Manila massacre

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Manila massacre
Japanese atrocities. Philippines, China, Burma, Japan - NARA - 292598.jpg
Photo of a Filipino woman and child killed by the Japanese forces in Manila.
Location Manila, Philippines
Date 1945 (EDT)
Attack type
mass murder, massacre
Deaths est. 100,000+

Tomoyuki Yamashita
Akira Mutō
Sanji Iwabuchi

Citizens of Manila run for safety from suburbs burned by Japanese soldiers, 10 February 1945

The Manila massacre involved atrocities committed against Filipino civilians in the city of Manila, Philippines by Japanese troops during the World War II Battle of Manila (1945). The Manila massacre was one of several major war crimes committed by the Imperial Japanese Army, as judged by the postwar military tribunal. The Japanese commanding general, Tomoyuki Yamashita, and his chief of staff Akira Mutō, were held responsible for the massacre and other war crimes in a trial in late 1945 in Manila. Yamashita was executed on 23 February 1946 and Muto on 23 December 1948.


Prior to the battle, deciding that he would be unable to defend Manila with the forces available to him, and to preserve as large a force as possible in the rural mountain Luzon region of the Philippines, General Tomoyuki Yamashita had insisted on a complete withdrawal of Japanese troops from Manila in January, 1945. However, Yamashita's order was ignored by approximately 10,000 Japanese marines under Rear Admiral Iwabuchi Sanji who chose to remain in Manila. Approximately 4000 Japanese army personnel were unable to leave the city due to the advance of the American and Filipino forces.

In the Battle of Manila from February to March 1945, the United States Army and the Philippine Commonwealth Army advanced into the city of Manila to drive out the Japanese. During lulls in the battle for control of the city, Japanese troops took out their anger and frustration on the civilians in the city. Violent mutilations, rapes, and massacres occurred in schools, hospitals and convents, including San Juan de Dios Hospital, Santa Rosa College, Santo Domingo Church, Manila Cathedral, Paco Church, St. Paul's Convent, and St. Vincent de Paul Church.[1]:113 Dr Antonio Gisbert told of the murder of his father and brother at the Palacio del Gobernador, saying, "I am one of those few survivors, not more than 50 in all out of more than 3000 men herded into Fort Santiago and, two days later, massacred.[1]:110 The Bayview Hotel was used as a designated "rape center".[2] According to testimony at the Yamashita war crimes trial, 400 women and girls were rounded up from Manila's wealthy Ermita district, and submitted to a selection board that picked out the 25 considered most beautiful. These women and girls, many of them 12 to 14 years old, were then taken to the hotel, where Japanese enlisted men and officers took turns raping them.[3]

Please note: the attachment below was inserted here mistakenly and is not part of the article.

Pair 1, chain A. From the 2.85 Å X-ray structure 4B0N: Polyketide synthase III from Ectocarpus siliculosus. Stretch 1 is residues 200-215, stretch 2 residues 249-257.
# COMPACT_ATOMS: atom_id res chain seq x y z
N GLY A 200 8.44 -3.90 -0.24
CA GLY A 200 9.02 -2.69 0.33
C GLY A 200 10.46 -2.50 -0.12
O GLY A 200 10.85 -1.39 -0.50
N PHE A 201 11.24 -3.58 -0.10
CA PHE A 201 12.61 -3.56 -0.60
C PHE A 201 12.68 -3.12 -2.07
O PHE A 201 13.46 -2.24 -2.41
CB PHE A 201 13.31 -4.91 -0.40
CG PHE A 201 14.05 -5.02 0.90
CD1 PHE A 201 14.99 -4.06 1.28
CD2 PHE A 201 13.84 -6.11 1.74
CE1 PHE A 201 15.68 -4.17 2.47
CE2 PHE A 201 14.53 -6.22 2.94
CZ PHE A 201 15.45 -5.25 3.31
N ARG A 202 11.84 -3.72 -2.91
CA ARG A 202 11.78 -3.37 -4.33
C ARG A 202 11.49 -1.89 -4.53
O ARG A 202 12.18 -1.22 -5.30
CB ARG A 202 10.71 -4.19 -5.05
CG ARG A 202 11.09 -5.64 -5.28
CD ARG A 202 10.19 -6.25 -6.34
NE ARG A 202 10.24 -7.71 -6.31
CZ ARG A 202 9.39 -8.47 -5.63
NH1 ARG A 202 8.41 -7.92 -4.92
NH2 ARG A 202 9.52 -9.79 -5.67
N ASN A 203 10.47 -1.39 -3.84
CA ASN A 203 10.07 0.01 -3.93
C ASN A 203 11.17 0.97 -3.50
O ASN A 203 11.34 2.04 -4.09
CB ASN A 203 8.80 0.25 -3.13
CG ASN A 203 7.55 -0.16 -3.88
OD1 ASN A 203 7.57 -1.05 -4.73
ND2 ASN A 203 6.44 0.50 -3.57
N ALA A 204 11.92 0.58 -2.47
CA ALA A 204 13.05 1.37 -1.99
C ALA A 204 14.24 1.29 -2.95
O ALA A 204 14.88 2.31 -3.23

One Japanese order read, "The Americans who have penetrated into Manila have about 1000 troops, and there are several thousand Filipino soldiers under the Commonwealth Army and the organized guerrillas. Even women and children have become guerrillas."[citation needed]

The combined death toll of civilians for the battle of Manila was approximately 100,000, most of which was attributed to massacres by Japanese forces. Some historians, citing a higher civilian casualty rate for the entire battle, suggest that 100,000 up to more than 500,000 died as a result of the Manila massacre on its own, exclusive of other causes.[1][4][5][6][7]

See also[edit]


  1. ^ a b c Connaughton, R., Pimlott, J., and Anderson, D., 1995, The Battle for Manila, London: Bloomsbury Publishing, ISBN 0891415785
  2. ^ "February 1945: The Rape of Manila |". Retrieved 2016-11-17. 
  3. ^ Manila Girls Relate Horror of Mass Rape, The Milwaukee Journal, 1 November 1945 
  4. ^ White, Matthew. "Death Tolls for the Man-made Megadeaths of the 20th Century". Retrieved 2007-08-01. 
  5. ^ Khalifa, Hodieb. Nein. Retrieved 2016-11-17. 
  6. ^ Dauria, Tom. Within a Presumption of Godlessness. Retrieved 2016-11-17. 
  7. ^ "Battle of Manila". Battle of Manila. Retrieved 2016-11-17. 


External links[edit]

Coordinates: 15°35′00″N 120°58′00″E / 15.5833°N 120.9667°E / 15.5833; 120.9667